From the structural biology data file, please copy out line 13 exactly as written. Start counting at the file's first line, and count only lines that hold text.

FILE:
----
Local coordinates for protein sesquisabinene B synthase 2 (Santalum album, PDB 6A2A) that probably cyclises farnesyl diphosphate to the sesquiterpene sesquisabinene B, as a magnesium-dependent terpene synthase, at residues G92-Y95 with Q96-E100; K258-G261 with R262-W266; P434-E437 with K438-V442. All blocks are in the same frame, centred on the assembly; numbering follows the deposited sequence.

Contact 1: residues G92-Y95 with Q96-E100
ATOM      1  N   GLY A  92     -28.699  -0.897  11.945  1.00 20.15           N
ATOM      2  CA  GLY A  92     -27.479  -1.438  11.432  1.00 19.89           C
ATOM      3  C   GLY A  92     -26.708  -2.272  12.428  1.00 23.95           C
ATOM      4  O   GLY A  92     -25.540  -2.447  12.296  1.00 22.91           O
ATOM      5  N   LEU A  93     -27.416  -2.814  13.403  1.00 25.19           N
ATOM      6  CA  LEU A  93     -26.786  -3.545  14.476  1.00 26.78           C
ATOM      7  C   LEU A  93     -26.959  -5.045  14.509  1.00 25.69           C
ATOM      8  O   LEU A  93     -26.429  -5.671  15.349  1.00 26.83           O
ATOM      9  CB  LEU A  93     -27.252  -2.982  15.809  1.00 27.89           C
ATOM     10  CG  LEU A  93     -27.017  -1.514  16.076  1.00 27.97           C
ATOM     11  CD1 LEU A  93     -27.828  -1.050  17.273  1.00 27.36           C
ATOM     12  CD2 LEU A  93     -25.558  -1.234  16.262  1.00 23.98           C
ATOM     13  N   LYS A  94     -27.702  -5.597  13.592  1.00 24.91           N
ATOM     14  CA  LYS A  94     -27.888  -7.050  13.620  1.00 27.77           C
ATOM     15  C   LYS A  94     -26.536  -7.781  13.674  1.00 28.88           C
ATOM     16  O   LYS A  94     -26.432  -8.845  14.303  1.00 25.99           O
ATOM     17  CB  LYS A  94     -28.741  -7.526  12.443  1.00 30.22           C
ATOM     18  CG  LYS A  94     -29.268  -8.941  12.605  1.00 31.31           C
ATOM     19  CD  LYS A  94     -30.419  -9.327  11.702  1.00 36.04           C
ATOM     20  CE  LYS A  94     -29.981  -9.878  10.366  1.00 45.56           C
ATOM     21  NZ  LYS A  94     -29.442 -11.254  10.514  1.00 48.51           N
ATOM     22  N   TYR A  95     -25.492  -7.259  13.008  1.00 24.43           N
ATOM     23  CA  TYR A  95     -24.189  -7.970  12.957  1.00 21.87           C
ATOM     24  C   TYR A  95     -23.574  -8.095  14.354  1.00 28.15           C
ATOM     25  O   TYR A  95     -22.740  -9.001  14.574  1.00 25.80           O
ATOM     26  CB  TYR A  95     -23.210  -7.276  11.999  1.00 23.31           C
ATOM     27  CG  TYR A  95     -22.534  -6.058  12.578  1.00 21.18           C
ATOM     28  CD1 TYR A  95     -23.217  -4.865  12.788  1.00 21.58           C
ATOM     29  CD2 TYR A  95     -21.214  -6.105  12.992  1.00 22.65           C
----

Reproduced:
ATOM     11  CD1 LEU A  93     -27.828  -1.050  17.273  1.00 27.36           C